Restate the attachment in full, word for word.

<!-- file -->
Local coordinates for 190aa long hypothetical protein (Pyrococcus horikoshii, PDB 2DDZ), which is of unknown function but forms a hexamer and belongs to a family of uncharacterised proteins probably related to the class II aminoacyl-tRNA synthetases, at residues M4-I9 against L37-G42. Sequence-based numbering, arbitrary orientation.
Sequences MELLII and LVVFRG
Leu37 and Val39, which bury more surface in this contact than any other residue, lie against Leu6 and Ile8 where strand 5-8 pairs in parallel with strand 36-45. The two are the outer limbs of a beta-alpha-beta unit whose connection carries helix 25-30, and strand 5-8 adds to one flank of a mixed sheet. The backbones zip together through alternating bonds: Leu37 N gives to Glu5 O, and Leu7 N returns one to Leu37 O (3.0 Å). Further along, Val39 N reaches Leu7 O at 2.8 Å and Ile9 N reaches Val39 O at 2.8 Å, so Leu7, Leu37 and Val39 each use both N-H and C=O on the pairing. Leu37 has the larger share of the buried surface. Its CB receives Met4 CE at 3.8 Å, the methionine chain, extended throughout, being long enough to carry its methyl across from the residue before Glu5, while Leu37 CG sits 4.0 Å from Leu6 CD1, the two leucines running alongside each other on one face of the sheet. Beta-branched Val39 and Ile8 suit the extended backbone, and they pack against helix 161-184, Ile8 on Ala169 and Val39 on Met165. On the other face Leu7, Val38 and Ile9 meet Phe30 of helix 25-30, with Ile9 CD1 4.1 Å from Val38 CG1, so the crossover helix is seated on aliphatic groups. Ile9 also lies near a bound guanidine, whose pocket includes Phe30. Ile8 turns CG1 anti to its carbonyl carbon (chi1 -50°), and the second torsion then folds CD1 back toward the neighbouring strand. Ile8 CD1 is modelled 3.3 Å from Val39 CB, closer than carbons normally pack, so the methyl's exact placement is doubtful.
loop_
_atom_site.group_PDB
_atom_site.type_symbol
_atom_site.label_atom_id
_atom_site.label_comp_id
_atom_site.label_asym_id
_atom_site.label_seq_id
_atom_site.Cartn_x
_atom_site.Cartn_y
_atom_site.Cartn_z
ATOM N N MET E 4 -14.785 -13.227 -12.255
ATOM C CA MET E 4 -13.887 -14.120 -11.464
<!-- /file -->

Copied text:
Local coordinates for 190aa long hypothetical protein (Pyrococcus horikoshii, PDB 2DDZ), which is of unknown function but forms a hexamer and belongs to a family of uncharacterised proteins probably related to the class II aminoacyl-tRNA synthetases, at residues M4-I9 against L37-G42. Sequence-based numbering, arbitrary orientation.
Sequences MELLII and LVVFRG
Leu37 and Val39, which bury more surface in this contact than any other residue, lie against Leu6 and Ile8 where strand 5-8 pairs in parallel with strand 36-45. The two are the outer limbs of a beta-alpha-beta unit whose connection carries helix 25-30, and strand 5-8 adds to one flank of a mixed sheet. The backbones zip together through alternating bonds: Leu37 N gives to Glu5 O, and Leu7 N returns one to Leu37 O (3.0 Å). Further along, Val39 N reaches Leu7 O at 2.8 Å and Ile9 N reaches Val39 O at 2.8 Å, so Leu7, Leu37 and Val39 each use both N-H and C=O on the pairing. Leu37 has the larger share of the buried surface. Its CB receives Met4 CE at 3.8 Å, the methionine chain, extended throughout, being long enough to carry its methyl across from the residue before Glu5, while Leu37 CG sits 4.0 Å from Leu6 CD1, the two leucines running alongside each other on one face of the sheet. Beta-branched Val39 and Ile8 suit the extended backbone, and they pack against helix 161-184, Ile8 on Ala169 and Val39 on Met165. On the other face Leu7, Val38 and Ile9 meet Phe30 of helix 25-30, with Ile9 CD1 4.1 Å from Val38 CG1, so the crossover helix is seated on aliphatic groups. Ile9 also lies near a bound guanidine, whose pocket includes Phe30. Ile8 turns CG1 anti to its carbonyl carbon (chi1 -50°), and the second torsion then folds CD1 back toward the neighbouring strand. Ile8 CD1 is modelled 3.3 Å from Val39 CB, closer than carbons normally pack, so the methyl's exact placement is doubtful.
loop_
_atom_site.group_PDB
_atom_site.type_symbol
_atom_site.label_atom_id
_atom_site.label_comp_id
_atom_site.label_asym_id
_atom_site.label_seq_id
_atom_site.Cartn_x
_atom_site.Cartn_y
_atom_site.Cartn_z
ATOM N N MET E 4 -14.785 -13.227 -12.255
ATOM C CA MET E 4 -13.887 -14.120 -11.464